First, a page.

Book Review: Mormon’s Codex: An Ancient American Book

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Title: Mormon’s Codex: An Ancient American BookMormon's Codex
Author: John L. Sorenson
Publisher: Deseret Book
Genre: Nonfiction
Year Published: 2013
Number of Pages: 826 pages
Binding: Hardcover
ISBN13: 978-1609073992
List Price: $59.99 (currently available from FairMormon bookstore for $50.99)

Reviewed by Trevor Holyoak

John L. Sorenson has been studying the relationship of the Book of Mormon to Mesoamerica for over 60 years. He received an MA in archaeology from BYU and a PhD in anthropology from UCLA. His best known book prior to this was “An Ancient American Setting for the Book of Mormon,” published in 1985.

“Mormon’s Codex” is the culmination of his studies. It begins with a Foreword by Terryl Givens and then has three main sections followed by an appendix. At the center of the book are colorful maps and photographs of places and artifacts. There are also black and white photos interspersed throughout the text.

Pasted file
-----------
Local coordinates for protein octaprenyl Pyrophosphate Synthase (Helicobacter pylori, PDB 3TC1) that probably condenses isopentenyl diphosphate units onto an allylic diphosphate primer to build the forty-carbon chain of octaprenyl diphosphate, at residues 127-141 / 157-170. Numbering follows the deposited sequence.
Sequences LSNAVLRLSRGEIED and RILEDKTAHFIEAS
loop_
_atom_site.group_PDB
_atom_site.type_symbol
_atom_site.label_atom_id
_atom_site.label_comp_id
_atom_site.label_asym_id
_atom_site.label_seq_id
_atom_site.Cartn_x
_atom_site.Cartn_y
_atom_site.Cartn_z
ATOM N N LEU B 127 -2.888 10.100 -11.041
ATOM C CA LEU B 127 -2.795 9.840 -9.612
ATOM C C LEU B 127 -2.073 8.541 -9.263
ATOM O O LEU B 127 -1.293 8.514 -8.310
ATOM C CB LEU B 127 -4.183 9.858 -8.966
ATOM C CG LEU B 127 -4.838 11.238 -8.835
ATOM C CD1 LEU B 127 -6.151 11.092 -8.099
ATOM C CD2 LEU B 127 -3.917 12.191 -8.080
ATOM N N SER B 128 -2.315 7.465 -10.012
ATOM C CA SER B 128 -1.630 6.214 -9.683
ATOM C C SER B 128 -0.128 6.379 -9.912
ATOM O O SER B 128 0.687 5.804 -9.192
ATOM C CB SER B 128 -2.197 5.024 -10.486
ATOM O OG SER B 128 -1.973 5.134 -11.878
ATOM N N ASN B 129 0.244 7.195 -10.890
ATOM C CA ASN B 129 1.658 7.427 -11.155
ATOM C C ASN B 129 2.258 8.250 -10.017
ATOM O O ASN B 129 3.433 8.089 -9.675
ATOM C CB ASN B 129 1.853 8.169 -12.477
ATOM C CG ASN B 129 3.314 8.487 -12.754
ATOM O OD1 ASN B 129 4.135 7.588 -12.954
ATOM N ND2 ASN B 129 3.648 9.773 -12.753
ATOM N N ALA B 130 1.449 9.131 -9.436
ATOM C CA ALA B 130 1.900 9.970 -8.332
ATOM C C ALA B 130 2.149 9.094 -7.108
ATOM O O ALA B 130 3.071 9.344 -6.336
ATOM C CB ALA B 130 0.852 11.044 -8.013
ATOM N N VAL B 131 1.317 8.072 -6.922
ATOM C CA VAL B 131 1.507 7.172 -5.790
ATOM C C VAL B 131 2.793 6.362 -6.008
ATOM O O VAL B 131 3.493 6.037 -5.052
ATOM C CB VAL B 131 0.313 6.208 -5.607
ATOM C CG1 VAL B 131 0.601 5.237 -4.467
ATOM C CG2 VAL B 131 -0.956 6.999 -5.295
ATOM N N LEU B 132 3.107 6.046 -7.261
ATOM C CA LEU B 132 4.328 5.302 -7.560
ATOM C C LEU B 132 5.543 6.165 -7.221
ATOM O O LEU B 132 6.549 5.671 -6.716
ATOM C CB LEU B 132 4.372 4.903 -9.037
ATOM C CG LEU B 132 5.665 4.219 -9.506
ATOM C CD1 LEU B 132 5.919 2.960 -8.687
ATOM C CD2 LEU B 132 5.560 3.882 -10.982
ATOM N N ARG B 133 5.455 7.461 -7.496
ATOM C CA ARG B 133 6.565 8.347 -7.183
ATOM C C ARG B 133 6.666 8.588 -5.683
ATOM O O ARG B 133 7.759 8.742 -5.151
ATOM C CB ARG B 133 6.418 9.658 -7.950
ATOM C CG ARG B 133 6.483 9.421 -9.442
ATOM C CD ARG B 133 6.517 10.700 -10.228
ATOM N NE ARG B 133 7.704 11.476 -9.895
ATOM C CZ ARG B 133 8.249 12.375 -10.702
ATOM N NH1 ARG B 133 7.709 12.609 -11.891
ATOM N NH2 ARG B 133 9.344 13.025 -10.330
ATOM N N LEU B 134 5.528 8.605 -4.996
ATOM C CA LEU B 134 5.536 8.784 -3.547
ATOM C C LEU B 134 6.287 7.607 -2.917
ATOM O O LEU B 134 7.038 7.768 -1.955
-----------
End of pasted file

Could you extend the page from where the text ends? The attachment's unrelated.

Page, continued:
Part 1 is called “Orientation.” It introduces the Book of Mormon and its orgins and tells us about problems with archaeology. One way archaeologists have been able to base the Bible in reality is through finding convergences where the text agrees with archaeological findings. This book investigates the same type of convergences between the Book of Mormon and Mesoamerica. This is not easy, because “only a fraction of the material that was left behind by ancient peoples has been preserved and is waiting to be found” (page 11). There is also the problem that only a fraction of what has been discovered has been excavated, and only a fraction of the items found have been studied and published. In spite of this, there is a tendency among archaeologists to “speak as if their data were complete and their inferences were facts” (page 12).

Sorenson lists key places from the Book of Mormon text and then places them on the map. He has found that a limited Mesoamerican geography is the best fit, specifically around Guatemala. He has gone as far as to identify plausible locations for many places, such as the narrow neck of land, the east and west seas, the river Sidon, the city of Nephi, and the final Nephite and Jaredite battleground (this is the only Jaredite place that he is very certain about). He concludes that the text of the Book of Mormon fits this area so well that it only could have been produced by people living in that place and time.